12 drops grapefruit essential oil
1 tablespoon dried jasmine flowers
4 metal half ounce tins
How to Make Solid Perfume:
Prep: Open each tin and distribute 1 tablespoon of dried jasmine flowers between the tins. Set aside.
Option 1: Using a double boiler method, add 3 teaspoons of beeswax pellets to the double boiler. Melt on low heat. Next, add 1.5 tablespoons of sweet almond oil. Stir until thoroughly blended and remove from the stovetop.
Option 2: If you don’t have a double boiler add the beeswax to a glass measuring cup. Melt in 30-second intervals in the microwave for approximately 1 minute total. Remove from the microwave and add sweet almond. Stir until well combined.
After either option, let stand for up to two minutes or until wax mixture has cooled to 120 degrees F. Then add each perfume note – base: 12 drops jasmine essential oil, middle: 10 drops geranium essential oil, and top: 10 drops grapefruit essential oil. Stir or swirl to combine.
Carefully pour perfume into each prepared jasmine flower-filled tin. Allow to cool and solidify before use, approximately 15 to 30 minutes, depending on the size of your container.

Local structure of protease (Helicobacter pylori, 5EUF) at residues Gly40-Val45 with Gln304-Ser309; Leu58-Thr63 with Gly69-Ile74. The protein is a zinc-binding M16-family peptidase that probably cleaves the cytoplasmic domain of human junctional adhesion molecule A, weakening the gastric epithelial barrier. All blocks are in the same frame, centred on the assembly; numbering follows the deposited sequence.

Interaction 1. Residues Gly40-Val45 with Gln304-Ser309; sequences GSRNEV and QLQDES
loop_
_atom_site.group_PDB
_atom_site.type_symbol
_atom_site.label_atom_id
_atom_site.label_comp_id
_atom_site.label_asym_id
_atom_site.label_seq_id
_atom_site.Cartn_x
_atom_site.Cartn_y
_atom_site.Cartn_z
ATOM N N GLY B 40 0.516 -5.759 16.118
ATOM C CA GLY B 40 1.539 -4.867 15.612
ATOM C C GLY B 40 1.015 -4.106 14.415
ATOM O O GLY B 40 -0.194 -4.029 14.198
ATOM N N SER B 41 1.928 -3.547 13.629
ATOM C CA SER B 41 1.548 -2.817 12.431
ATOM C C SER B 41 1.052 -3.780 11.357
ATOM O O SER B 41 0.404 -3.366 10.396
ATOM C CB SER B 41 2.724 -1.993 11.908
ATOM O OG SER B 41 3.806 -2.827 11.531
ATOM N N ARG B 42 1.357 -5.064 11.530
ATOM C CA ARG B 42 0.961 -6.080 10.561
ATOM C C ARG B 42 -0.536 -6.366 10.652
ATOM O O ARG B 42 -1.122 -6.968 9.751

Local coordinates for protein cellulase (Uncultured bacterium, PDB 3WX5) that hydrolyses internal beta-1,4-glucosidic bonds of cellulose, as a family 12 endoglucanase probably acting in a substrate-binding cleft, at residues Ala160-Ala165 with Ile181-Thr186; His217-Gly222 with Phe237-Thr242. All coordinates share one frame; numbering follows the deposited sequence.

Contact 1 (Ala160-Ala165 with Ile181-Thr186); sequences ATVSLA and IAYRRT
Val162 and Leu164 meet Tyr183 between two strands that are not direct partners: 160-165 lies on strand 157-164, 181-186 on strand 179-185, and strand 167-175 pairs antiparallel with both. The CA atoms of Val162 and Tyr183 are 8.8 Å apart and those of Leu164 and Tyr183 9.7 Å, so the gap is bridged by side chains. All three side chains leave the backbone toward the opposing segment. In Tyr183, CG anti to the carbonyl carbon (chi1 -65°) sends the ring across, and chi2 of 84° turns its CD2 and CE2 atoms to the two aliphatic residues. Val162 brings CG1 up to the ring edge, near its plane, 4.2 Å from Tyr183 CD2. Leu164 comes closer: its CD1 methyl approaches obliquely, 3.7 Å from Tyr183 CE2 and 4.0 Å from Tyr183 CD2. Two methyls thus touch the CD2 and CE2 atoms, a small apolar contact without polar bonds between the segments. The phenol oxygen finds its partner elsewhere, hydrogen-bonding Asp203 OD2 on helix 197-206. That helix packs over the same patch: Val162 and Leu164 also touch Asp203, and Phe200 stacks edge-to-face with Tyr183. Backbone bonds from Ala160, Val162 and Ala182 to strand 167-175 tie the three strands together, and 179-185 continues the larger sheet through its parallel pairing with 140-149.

How to Use Solid Perfume
A great benefit of using solid perfume is flexibility. You can apply solid perfume in multiple ways, and the level of scent is easily controlled by applying it until the desired amount of scent is achieved. Which makes it a great place to start with perfume. Let’s take a look at how to use solid perfume and key areas to apply it.
When we pick up something, greet someone, shake hands, or exchange something with another, our wrists become directly or indirectly in contact first. Thus applying perfume to our wrists is the start pointing for first impressions.